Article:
In the summer of 2004, my health-conscious friend Janet Campbell died of cancer. She was an artist. I’ve been thinking of her a lot these days because of recent the news stories about red poison leaking into the Danube River.
When I spoke at Janet’s funeral, I asked when we were going to stop running in circles for a cure and start running to businesses that pollute water, air, soil and food and demand that they stop. I asked when governments will enforce environmental laws to protect us better. If the Earth is sick, how can we parasites be healthy?
Later, I asked a volunteer at a well-loved cancer charity why they didn’t throw their weight behind environmentalists and Aboriginal leaders to help prevent cancer in the first place. I received a cold, silent stare.
That summer, my husband and I drove through one territory, two provinces and 13 states. We stopped at each major river, including the Columbia, Decho, Athabasca, Peace, North Saskatchewan, Red, Assiniboine, Missouri and the Mississippi to pray. Praying was a small gesture of thanks and concern; rivers everywhere are under terrible stress from poison and overuse. The fact is that the amount of water on Earth has been the same forever. The dinosaurs drank the same water we do. I wonder, can we learn to see all water as holy?
Rochelle Strauss writes in her beautiful book, One Well: The Story of Water on Earth (Kids Can Press), “All water on Earth is connected, so there really is just one source — one global well — from which we all draw our water.” Holy and connecting.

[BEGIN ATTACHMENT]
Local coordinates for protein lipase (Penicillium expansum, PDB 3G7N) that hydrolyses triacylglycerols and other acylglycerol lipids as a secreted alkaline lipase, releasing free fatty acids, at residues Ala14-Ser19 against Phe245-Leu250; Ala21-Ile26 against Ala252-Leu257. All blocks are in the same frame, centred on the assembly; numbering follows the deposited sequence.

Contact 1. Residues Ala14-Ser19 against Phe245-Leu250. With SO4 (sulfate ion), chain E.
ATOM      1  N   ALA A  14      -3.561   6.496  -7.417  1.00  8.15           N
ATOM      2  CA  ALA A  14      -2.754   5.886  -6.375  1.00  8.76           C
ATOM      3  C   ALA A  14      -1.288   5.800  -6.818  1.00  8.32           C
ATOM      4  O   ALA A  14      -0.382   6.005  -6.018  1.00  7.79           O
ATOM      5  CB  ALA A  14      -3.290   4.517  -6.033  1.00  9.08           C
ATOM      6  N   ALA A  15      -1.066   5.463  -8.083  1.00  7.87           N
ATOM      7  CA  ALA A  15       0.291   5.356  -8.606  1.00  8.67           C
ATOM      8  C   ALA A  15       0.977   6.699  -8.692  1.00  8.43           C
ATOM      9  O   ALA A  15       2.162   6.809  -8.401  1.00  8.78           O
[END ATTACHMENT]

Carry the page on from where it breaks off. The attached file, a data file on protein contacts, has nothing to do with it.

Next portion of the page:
After the summer of river praying, I wrote the poem Make Prayers for the Rivers. It was published in my husband Bill Phipps’ book Cause for Hope: Humanity at the Crossroads (CopperHouse Press).
Make prayers for the life of the rivers
Make prayers for the creeks and the streams
Make prayers to the Holy Myst’ry
Make prayers for Earth Mother’s dreams.
Pray for what lives in the water
Payer for what lives by the shore
Pray for whatever drinks water
Pray for all that and more:
Ask for courage to clean up the rivers
Ask for hope to heal shorelines and streams;
We are the ones called to action
To restore our Earth Mother’s dreams.
Fall down on your knees by the water
Fall down on the muck, sand or slate
Fall down in humility, hope and love
And pray that it’s not too late.
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